The call to missions is not an easy call to answer. It requires self-sacrifice, true commitment, and undying trust in God’s provision. Men and women through the ages have realized what it means to take up the cross and follow Him. The early Christians knew it. They often gave their lives in sharing the Gospel. Many endured financial hardships, imprisonments, beatings, not to mention the rejection of some of the people they were sent to minister to. Lottie Moon is no different. She followed in the footsteps of her predecessors to witness to the lost, in her case, the people of China.
Who was Lottie Moon?
We know her as Lottie, but her given name is Charlotte. She was born on December 12, 1840. She was born into a devout Christian family, but she, herself did not begin her relationship with Christ until she turned 18 and attended a revival service. That night she felt the calling of God on her life. She also felt the pull of other countries and their need for Christ.
Lottie Moon finished High School and then attended college and became a teacher. She taught for several years but could not get the thought of missions to other countries out of her mind. Finally, in 1873, she received her opportunity. Her sister, Edmonia, was already a missionary in China. She had been the first single female Baptist missionary to China. Lottie would soon follow her to Tengchow, China.
Lottie Moon spent the next 39 years of her life, not only teaching in the girls’ school but also ministering to the women and girls in the interior regions of China. She knew the best way to reach them began with assimilation. Lottie wore the traditional dress, learned the language, and adopted the customs of the region. She especially had a heart for children. And with a batch of cookies, she opened the door to teaching them about Jesus.
Lottie Moon: Her Mission
The hunger for God in China grew. More and more people wanted to hear about Jesus, far more than the existing missionaries could handle. She wanted to be among them, but being single and female held her back.
- Letter writing for support – Lottie Moon would regularly send letters back to the states urging Baptists in the U.S. to go to China as missionaries or to send assistance. Her letters also included the grievance about being regulated to only teaching at the school. She wanted to have the freedom to “go out among the millions,” but there was only so much she could do within the school she was teaching at.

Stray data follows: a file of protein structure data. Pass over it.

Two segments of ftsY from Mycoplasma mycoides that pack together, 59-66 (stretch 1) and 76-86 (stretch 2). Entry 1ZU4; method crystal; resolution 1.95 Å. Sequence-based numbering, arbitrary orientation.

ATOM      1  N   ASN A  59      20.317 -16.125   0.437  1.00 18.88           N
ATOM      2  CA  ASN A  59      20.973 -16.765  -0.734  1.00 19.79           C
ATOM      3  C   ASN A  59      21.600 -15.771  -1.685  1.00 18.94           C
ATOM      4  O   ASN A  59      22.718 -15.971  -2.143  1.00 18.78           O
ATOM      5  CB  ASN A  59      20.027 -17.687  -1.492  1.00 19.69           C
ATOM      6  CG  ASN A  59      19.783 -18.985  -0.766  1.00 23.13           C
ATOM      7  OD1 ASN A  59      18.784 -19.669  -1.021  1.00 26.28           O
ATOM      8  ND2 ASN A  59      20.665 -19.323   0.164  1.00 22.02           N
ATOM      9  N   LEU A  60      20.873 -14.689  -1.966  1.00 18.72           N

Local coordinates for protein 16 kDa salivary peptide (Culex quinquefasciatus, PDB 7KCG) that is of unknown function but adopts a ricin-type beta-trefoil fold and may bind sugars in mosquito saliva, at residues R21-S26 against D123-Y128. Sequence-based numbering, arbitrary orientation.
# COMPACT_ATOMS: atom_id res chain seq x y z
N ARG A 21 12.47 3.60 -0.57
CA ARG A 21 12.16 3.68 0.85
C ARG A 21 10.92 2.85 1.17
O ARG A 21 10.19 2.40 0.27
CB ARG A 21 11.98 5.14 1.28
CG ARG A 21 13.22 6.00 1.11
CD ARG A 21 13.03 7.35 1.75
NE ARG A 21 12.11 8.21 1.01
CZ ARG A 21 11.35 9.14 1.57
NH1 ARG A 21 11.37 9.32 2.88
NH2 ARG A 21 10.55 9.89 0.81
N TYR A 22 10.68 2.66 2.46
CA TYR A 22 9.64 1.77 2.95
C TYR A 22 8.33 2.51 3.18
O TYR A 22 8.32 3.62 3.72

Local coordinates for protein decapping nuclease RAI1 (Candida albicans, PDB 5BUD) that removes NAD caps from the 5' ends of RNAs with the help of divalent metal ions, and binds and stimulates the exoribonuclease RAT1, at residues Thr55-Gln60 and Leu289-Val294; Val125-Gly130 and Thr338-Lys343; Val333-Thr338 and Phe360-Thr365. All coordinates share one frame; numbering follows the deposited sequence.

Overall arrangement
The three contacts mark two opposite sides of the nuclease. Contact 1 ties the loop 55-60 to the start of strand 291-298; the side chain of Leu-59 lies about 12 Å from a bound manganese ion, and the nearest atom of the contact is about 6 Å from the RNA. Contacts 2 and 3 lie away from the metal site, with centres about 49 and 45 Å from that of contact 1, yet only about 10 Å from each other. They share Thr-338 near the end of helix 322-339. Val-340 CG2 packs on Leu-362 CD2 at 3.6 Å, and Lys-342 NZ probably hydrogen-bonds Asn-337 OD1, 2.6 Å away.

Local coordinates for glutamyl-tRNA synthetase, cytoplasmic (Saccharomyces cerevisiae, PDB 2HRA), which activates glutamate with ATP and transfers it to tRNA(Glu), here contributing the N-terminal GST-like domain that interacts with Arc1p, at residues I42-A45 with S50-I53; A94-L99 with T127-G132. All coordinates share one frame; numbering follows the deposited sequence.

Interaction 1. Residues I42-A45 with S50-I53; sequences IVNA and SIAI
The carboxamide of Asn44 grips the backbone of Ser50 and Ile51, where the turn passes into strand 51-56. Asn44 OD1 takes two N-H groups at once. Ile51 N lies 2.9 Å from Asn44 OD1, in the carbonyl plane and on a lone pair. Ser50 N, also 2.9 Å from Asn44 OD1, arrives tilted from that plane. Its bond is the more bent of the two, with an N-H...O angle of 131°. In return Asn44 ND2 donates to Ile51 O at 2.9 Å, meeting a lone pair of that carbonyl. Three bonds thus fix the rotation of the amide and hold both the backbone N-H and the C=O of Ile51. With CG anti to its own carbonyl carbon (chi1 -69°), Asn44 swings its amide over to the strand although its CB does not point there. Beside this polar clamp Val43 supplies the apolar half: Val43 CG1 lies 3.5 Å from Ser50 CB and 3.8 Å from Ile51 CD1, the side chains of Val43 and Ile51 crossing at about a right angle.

- Adoption of the culture – One of the biggest struggles for missionaries has been cultural acclimation. Many regions will look at foreigners in a derogatory manner and pay even less attention to what they are saying. Lottie Moon adopted the traditional dress of the area she was ministering to. She also learned the language and cultural customs and used them to her advantage. All of that and a batch of fresh-baked chocolate chip cookies would draw the people in. She spoke of the Gospel of Christ. Lottie’s efforts were fruitful and produced many converts.
- Self-sacrificial living – Not only were the Chinese eager to hear the word, but they were also battling illness and famine. She would dip into her personal finances to help her missions work. Lottie would also regularly give out her own food. Literally starving herself to feed those she cared for.
The lack of food brought on malnutrition and dementia. It overtook her in 1912. She was placed on a ship to return to the U.S., but Lottie Moon never made it home. She passed away on the ship. It was Christmas Eve.
Lottie Moon: Her Legacy
Lottie Moon’s life was defined by self-sacrifice. From leaving everything behind for the call of God on her life to immersing herself into the culture of the people, she was sent to minister to, to giving of her own possessions to help others in need. She urged fellow Christians to join her in the cause. Her call goes out even today.
Lottie was also instrumental in the creation of the Women’s Missionary Union (WMU.) Today the WMU helps believers understand the importance of praying for, engaging in, or funding international missions. WMU began with encouraging women from adult age to children to answer the call to the mission field. Internationally or domestically. The first two operations that were funded were Lottie Moon, for international missions, and Annie Armstrong, targeting North American missions work.
This foreign mission’s opportunity exists today in the form of the Lottie Moon Christmas Offering. Through this giving opportunity, her efforts can continue in the work she set up, not only in China but across the world. Wherever an International Mission Board missionary serves, this offering goes to support their ministry.
“Why should we not… do something that will prove that we are really in earnest in claiming to be followers of him who, though he was rich, for our sake became poor?” –Lottie Moon
This article was written by Jeff S. Bray.
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